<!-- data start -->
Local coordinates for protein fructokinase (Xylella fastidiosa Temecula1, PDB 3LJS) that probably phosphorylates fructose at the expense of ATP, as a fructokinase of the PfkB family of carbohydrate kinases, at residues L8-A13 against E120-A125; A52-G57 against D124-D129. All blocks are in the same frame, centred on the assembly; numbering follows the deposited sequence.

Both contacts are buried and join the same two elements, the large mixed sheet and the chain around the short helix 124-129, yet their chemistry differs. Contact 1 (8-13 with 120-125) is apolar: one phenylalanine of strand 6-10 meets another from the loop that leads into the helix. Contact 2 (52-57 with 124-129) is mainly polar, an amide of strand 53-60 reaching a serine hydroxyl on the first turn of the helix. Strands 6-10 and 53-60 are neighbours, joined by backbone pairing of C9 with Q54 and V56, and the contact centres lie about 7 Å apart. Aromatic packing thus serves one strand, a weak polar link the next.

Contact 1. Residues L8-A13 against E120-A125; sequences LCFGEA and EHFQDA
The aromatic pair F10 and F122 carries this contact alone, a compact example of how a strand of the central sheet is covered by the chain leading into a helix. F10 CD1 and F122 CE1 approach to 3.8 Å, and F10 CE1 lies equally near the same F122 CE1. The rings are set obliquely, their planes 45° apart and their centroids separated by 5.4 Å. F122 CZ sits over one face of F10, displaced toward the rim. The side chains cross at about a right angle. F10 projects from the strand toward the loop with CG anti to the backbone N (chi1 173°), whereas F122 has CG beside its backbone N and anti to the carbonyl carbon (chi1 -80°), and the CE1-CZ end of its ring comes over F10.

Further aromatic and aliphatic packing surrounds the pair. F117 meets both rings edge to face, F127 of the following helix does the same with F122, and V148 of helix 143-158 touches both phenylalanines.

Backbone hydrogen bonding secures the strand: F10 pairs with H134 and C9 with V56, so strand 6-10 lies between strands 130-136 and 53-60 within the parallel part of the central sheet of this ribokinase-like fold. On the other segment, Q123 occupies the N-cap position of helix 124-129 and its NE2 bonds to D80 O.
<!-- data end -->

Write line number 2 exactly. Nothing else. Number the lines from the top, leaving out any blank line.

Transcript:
Both contacts are buried and join the same two elements, the large mixed sheet and the chain around the short helix 124-129, yet their chemistry differs. Contact 1 (8-13 with 120-125) is apolar: one phenylalanine of strand 6-10 meets another from the loop that leads into the helix. Contact 2 (52-57 with 124-129) is mainly polar, an amide of strand 53-60 reaching a serine hydroxyl on the first turn of the helix. Strands 6-10 and 53-60 are neighbours, joined by backbone pairing of C9 with Q54 and V56, and the contact centres lie about 7 Å apart. Aromatic packing thus serves one strand, a weak polar link the next.